A lot has changed for K Vijaya in the past 35 years she has been living in Chennai’s Annai Sathya Nagar. From huts, people moved to housing unit flats. New roads have been laid at least 10 times. And electricity facilities made available to all the residents.
But one thing, she says, still remains unchanged — water scarcity. “When I was young, I used to walk several kilometres with my parents to fetch water from a pipeline. Now, my grandchildren walk with me to fetch water from tanker lorries that come to nearby streets on alternate days,” she says.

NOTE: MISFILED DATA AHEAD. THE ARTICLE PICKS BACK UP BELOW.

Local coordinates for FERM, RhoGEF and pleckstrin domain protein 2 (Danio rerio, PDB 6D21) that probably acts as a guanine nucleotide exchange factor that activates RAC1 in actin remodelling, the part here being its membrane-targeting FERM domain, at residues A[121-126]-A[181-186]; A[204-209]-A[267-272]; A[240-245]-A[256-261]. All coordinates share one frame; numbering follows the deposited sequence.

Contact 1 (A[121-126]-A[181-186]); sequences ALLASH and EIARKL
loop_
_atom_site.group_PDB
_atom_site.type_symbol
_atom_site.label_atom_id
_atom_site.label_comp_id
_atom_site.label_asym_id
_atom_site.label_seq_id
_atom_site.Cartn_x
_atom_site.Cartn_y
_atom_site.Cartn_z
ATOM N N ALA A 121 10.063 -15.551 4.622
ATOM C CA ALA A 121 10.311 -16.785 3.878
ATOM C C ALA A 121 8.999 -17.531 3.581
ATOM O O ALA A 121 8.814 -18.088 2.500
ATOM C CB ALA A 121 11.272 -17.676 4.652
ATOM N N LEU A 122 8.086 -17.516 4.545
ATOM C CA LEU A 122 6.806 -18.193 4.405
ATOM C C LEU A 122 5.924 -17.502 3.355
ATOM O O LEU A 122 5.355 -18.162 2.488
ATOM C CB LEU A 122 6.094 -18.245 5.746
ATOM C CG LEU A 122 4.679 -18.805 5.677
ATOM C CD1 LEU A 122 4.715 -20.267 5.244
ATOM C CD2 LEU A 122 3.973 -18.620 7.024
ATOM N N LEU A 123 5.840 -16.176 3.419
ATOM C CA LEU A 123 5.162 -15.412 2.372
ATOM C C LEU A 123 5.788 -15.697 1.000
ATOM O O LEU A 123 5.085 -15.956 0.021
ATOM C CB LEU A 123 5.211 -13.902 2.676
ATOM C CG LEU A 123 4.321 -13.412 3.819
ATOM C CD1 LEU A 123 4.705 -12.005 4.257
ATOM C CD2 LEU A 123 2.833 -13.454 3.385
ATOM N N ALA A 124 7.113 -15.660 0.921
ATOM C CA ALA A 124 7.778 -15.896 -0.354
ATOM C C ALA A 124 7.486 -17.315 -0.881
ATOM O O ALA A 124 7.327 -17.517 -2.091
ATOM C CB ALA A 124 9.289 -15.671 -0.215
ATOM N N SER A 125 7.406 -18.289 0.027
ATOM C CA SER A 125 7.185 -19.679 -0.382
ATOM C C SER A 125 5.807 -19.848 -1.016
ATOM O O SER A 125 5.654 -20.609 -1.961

With COVID-19 spreading rapidly, people in urban slums like Annai Sathya Nagar in Annanagar East face a tough choice — they can either stay home and maintain social distancing or stand in long queues to fetch water from tanker lorries. Hit hard by water scarcity, the shoving and pushing game in front of tankers has become a part of their lifestyle in recent years.
Although Chennai faced its worst water crisis in 2019, civic officials claim the city is comfortably placed this summer because of the complete lockdown in the wake of COVID-19, which, in turn, has reduced industrial usage of water.
You have to be a Premium Subscriber
Start your subscription with a free trial
thefederal.com and thefederal.com and many more features.
plans start from Rs. 99